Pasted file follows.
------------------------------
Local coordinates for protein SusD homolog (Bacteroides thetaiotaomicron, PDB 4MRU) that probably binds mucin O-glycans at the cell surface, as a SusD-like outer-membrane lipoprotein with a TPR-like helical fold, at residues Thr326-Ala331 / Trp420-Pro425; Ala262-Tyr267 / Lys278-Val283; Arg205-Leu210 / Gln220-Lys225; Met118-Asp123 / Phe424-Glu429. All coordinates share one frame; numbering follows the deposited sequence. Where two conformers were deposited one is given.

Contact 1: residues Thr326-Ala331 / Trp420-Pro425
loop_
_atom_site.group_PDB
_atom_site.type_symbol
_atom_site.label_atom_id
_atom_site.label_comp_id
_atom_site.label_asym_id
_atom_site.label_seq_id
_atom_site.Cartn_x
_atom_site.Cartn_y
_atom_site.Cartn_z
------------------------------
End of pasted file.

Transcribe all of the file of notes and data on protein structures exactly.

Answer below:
Local coordinates for protein SusD homolog (Bacteroides thetaiotaomicron, PDB 4MRU) that probably binds mucin O-glycans at the cell surface, as a SusD-like outer-membrane lipoprotein with a TPR-like helical fold, at residues Thr326-Ala331 / Trp420-Pro425; Ala262-Tyr267 / Lys278-Val283; Arg205-Leu210 / Gln220-Lys225; Met118-Asp123 / Phe424-Glu429. All coordinates share one frame; numbering follows the deposited sequence. Where two conformers were deposited one is given.

Contact 1: residues Thr326-Ala331 / Trp420-Pro425
loop_
_atom_site.group_PDB
_atom_site.type_symbol
_atom_site.label_atom_id
_atom_site.label_comp_id
_atom_site.label_asym_id
_atom_site.label_seq_id
_atom_site.Cartn_x
_atom_site.Cartn_y
_atom_site.Cartn_z